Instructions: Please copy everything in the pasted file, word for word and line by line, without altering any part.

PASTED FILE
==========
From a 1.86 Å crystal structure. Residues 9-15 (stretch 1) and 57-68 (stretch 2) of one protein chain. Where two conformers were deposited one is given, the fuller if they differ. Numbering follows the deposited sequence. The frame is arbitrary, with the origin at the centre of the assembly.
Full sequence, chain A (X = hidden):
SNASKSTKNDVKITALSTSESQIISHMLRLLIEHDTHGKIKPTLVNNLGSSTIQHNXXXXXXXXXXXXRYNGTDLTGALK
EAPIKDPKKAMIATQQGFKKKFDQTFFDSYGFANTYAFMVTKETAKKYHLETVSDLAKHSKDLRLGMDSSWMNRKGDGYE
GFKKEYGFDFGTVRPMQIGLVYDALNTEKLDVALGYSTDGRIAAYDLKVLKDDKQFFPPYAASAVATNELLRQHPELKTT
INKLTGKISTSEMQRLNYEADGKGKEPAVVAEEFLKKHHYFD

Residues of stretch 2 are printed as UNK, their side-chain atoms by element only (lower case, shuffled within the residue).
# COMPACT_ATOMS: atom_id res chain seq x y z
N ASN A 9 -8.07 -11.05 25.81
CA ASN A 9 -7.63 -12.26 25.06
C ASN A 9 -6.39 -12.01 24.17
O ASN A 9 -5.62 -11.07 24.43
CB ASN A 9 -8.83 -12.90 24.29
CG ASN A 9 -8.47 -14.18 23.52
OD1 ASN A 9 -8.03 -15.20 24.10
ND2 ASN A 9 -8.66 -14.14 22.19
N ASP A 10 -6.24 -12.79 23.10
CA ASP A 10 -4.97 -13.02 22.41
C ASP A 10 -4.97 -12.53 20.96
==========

From a 1.86 Å crystal structure. Residues 9-15 (stretch 1) and 57-68 (stretch 2) of one protein chain. Where two conformers were deposited one is given, the fuller if they differ. Numbering follows the deposited sequence. The frame is arbitrary, with the origin at the centre of the assembly.
Full sequence, chain A (X = hidden):
SNASKSTKNDVKITALSTSESQIISHMLRLLIEHDTHGKIKPTLVNNLGSSTIQHNXXXXXXXXXXXXRYNGTDLTGALK
EAPIKDPKKAMIATQQGFKKKFDQTFFDSYGFANTYAFMVTKETAKKYHLETVSDLAKHSKDLRLGMDSSWMNRKGDGYE
GFKKEYGFDFGTVRPMQIGLVYDALNTEKLDVALGYSTDGRIAAYDLKVLKDDKQFFPPYAASAVATNELLRQHPELKTT
INKLTGKISTSEMQRLNYEADGKGKEPAVVAEEFLKKHHYFD

Residues of stretch 2 are printed as UNK, their side-chain atoms by element only (lower case, shuffled within the residue).
# COMPACT_ATOMS: atom_id res chain seq x y z
N ASN A 9 -8.07 -11.05 25.81
CA ASN A 9 -7.63 -12.26 25.06
C ASN A 9 -6.39 -12.01 24.17
O ASN A 9 -5.62 -11.07 24.43
CB ASN A 9 -8.83 -12.90 24.29
CG ASN A 9 -8.47 -14.18 23.52
OD1 ASN A 9 -8.03 -15.20 24.10
ND2 ASN A 9 -8.66 -14.14 22.19
N ASP A 10 -6.24 -12.79 23.10
CA ASP A 10 -4.97 -13.02 22.41
C ASP A 10 -4.97 -12.53 20.96